• Vishing (Voice Phishing):
    • Attackers use phone calls to deceive people into providing sensitive information or engaging in specific actions. They may imitate reputable institutions such as banks or government agencies.
  • Smishing (SMS Phishing):
    • SMS phishing works similarly to email phishing. Attackers send fake messages with links or ask for sensitive information, it is common for them to imitate credible organizations.
  • Clone Phishing:
    • The attacker creates a replica of a legitimate business website or email, making only minor changes that the regular person wouldn’t pay attention to. These changes often include misspelled emails, incorrect domain addresses, hyperlinked text, and slightly different fonts and colors for websites.
  • Whaling or CEO Fraud:
    • This tactic is aimed at prominent individuals or executives within organizations. Attackers impersonate CEOs or other leaders to trick employees into transferring money or exposing sensitive information. An example of this is the gift card scheme. This is when the attackers impersonate the CEO in a customer meeting, instructing employees to purchase gift cards under the guise of being for the customer.  Again, this tactic often leverages the trust within an organization as such it is important to be aware of the rules and regulations surrounding the use of personal emails as attackers often try to imitate individuals through false personal emails, they may also send messages via an incorrect domain address.
  • Search Engine Phishing:
    • Hackers build phony websites that are tailored to show up as trustworthy results in search engines. When users click on these links, they run the risk of unknowingly entering sensitive information like login passwords. The websites are usually poorly made but with how far we have progressed they too may have been upgraded. The websites also usually offer once-in-a-lifetime opportunities and or discounts such as free products, free vacations, investment opportunities, job offers, etc.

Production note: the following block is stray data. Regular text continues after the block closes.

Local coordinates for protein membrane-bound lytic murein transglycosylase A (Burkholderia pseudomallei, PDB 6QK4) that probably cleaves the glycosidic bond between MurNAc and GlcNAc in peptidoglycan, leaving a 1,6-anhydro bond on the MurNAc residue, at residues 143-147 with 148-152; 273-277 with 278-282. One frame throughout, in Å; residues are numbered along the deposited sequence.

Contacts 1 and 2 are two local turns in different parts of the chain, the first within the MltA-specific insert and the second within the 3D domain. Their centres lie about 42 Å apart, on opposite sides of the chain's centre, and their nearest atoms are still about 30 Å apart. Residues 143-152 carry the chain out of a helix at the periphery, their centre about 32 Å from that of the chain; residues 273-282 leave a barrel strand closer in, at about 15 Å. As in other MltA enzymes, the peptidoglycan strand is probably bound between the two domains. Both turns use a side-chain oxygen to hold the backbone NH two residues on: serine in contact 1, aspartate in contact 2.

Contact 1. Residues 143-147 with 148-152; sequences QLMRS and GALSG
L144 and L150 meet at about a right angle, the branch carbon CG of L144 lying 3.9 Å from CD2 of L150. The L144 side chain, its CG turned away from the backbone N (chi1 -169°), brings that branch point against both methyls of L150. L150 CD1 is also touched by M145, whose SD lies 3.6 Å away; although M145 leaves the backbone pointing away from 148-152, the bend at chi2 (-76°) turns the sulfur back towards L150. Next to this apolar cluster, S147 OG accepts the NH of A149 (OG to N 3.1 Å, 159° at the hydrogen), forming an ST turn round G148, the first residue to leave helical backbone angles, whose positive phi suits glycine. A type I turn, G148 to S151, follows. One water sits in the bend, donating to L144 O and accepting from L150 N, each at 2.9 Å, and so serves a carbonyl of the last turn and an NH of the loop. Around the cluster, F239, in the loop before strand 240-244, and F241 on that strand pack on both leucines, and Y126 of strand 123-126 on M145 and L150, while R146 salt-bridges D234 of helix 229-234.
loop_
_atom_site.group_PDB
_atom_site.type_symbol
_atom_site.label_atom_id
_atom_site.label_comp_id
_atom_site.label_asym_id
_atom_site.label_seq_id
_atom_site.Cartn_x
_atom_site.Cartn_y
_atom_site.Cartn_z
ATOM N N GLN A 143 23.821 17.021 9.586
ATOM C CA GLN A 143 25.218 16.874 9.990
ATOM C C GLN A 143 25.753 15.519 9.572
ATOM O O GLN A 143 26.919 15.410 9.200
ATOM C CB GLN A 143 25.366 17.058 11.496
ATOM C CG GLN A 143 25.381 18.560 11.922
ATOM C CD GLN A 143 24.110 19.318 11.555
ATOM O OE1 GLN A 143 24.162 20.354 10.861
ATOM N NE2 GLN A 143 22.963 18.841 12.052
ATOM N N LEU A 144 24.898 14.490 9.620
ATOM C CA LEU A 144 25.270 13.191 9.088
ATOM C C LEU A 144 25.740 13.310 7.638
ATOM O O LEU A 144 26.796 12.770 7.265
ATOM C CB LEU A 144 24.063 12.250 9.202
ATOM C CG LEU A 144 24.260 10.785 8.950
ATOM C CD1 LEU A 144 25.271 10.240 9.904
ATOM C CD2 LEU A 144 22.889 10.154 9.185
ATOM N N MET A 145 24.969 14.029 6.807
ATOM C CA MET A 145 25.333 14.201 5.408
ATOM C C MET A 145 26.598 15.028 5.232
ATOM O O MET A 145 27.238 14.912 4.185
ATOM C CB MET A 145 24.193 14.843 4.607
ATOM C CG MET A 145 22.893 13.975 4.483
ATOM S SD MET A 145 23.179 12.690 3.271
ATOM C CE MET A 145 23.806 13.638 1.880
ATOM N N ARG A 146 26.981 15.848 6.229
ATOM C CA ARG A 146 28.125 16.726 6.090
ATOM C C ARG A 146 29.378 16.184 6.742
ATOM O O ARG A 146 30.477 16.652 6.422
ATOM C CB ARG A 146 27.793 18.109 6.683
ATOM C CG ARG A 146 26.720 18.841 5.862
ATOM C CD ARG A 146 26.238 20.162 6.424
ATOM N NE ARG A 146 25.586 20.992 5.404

In 2021, AdvisorSmith conducted a survey of 1,122 small business owners and their managers to better understand their experiences with the rise in cyber attacks and how they are handling them. The result? 41.8% of small businesses that responded to the survey experienced cyberattacks sometime during that year. Phishing attacks were the most common; 23.7% of all the attacks reported were phishing attacks. Spear phishing was more successful than other forms of phishing.

More small businesses than ever were concerned about cyberattacks – a reported 69% were worried they may be attacked within the next year. Many tried to think ahead and protect themselves with 72% implementing cybersecurity measures, but only 15.9% regularly train their employees on cybersecurity, which is considered to be the best measure to prevent employees from falling for phishing scams.

Tech Support Scams

Have you seen the movie Beekeeper with Jason Statham? Do you remember how in the movie Statham’s character gets revenge for a victim who committed suicide after losing everything in a Tech Support scam? Would you be able to live with yourself after losing everything because you were tricked? Of those surveyed by the Financial Industry Regulatory Authority (FINRA) in 2015, (47%) nearly half stated they were too trusting, and 61 percent blamed themselves for the crime. Most expressed feeling hurt, remorseful, deceived, powerless, and ashamed.